Prominent Radio Talk Show Host Stands Trial in Hong Kong For 'Sedition'

The charges against Tam Tak-chi are linked to slogans he wrote or shouted out in public.

Prominent Radio Talk Show Host Stands Trial in Hong Kong For 'Sedition'

A prominent political activist and radio show host stood trial in Hong Kong on Thursday under colonial-era sedition laws, amid an ongoing crackdown on dissent under a draconian national security law imposed on the city by Beijing.

Online talk-show host and Peoples Power activist Tam Tak-chi, 48, also known by his nickname Fast Beat, faces eight counts of sedition linked to slogans he either spoke or wrote between January and July 2020.

He is also being tried for "inciting an illegal assembly" and "disorderly conduct," after he gave a number of public speeches calling for the "liberation" of Hong Kong, some of which were peppered with Cantonese swear-words.

Tam stands accused of using the now-banned slogan of the 2019 protest movement, which was found to have "secessionist" intent in a separate trial this week under the national security law, "Free Hong Kong, revolution now!".

He is also accused of calling for Hong Kong's police force to be disbanded, saying the the authorities should "delay no more," a homonym for a Cantonese epithet involving the target's mother.

Tam allegedly also shouted: "Down with the [ruling] Chinese Communist Party (CCP)!"

While the authorities have already warned people not to use the slogan "Free Hong Kong, revolution now!", Tam's trial will likely lay down fresh "red lines" governing what speech the government regards as criminal. It is being conducted by national security judge Stanley Chan.

The trial was delayed pending Tuesday’s verdict in the case of motorcyclist Tong Ying-kit, who was found guilty of "terrorism" and "inciting secession" for flying the banned slogan from his motorbike during a protest against the national security law on July 1, 2020.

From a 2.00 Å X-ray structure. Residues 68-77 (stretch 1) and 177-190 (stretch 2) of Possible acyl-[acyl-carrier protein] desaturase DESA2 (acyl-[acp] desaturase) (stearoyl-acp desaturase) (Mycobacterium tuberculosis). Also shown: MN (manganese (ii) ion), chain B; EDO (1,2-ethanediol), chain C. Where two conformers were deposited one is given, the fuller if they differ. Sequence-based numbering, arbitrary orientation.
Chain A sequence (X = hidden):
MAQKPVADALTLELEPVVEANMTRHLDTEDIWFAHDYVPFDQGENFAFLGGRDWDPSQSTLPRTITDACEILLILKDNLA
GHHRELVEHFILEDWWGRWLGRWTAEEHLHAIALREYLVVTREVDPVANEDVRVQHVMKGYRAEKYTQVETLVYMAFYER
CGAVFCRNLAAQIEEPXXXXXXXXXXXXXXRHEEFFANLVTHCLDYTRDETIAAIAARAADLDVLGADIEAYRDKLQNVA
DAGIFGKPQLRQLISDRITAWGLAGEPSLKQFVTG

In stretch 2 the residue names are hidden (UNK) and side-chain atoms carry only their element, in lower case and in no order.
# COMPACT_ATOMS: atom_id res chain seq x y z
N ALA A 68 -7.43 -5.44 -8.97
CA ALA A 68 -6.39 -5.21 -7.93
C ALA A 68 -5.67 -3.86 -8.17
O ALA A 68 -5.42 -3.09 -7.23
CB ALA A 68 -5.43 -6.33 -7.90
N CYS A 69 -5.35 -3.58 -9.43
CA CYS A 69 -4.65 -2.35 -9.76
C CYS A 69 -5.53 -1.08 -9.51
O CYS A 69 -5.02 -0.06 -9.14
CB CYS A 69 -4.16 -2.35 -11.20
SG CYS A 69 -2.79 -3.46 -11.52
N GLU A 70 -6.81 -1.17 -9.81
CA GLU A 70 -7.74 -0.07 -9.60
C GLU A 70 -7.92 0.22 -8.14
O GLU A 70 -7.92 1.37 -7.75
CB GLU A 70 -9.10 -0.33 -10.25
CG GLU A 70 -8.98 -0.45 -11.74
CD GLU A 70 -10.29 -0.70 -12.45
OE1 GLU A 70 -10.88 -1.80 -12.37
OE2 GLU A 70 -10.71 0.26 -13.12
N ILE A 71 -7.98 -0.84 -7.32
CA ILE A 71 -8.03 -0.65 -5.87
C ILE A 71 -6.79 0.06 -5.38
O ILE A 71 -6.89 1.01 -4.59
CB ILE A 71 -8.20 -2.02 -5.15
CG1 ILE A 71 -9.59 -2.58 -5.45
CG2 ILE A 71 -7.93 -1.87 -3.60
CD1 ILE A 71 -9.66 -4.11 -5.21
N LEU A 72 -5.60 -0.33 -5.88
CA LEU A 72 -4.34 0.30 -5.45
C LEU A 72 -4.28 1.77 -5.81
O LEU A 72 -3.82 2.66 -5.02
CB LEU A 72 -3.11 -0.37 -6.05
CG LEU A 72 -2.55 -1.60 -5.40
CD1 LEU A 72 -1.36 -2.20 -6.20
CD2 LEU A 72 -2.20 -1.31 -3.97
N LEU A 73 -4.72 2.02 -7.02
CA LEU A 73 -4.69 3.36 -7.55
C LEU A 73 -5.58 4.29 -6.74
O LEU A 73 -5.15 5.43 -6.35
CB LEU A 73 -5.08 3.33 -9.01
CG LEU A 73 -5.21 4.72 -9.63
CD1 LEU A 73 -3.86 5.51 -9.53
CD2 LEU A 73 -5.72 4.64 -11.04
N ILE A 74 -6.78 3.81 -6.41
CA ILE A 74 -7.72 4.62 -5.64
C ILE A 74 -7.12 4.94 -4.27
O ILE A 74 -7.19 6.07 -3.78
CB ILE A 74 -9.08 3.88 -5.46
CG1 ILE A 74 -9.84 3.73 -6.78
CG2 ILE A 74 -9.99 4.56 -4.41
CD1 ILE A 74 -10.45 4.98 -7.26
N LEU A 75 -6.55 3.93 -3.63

Judge Chan said he would likely apply the legal reasoning given in Tong's verdict to Tam's use of the "Free Hong Kong, revolution now!" slogan.

He also reprimanded some people attending the trial for "speaking loudly," implying that they could be held in contempt of court.

While he recognized that the verdict wasn't binding on the case, Chan said the High Court had provided "strong, highly applicable and persuasive guidance" on the slogan.

'Hatred, contempt'

In the sweeping colonial-era legislation under which Tam's charges were brought, sedition is defined as any words that generate "hatred, contempt or dissatisfaction" with the government, or "encourage disaffection."

The law was passed under British rule in 1938, and is widely regarded as illiberal and anti-free speech. However, by the turn of the century, it had lain dormant on the statute books for decades, until being resurrected for use against opposition politicians, activists, and participants in the 2019 protest movement.

Police last week charged three speech therapists with "sedition" under the same law after they published a children's picture book about sheep trying to defend their village from wolves, a storyline that was deemed to glorify the 2019 protests and "incite hatred" against the authorities.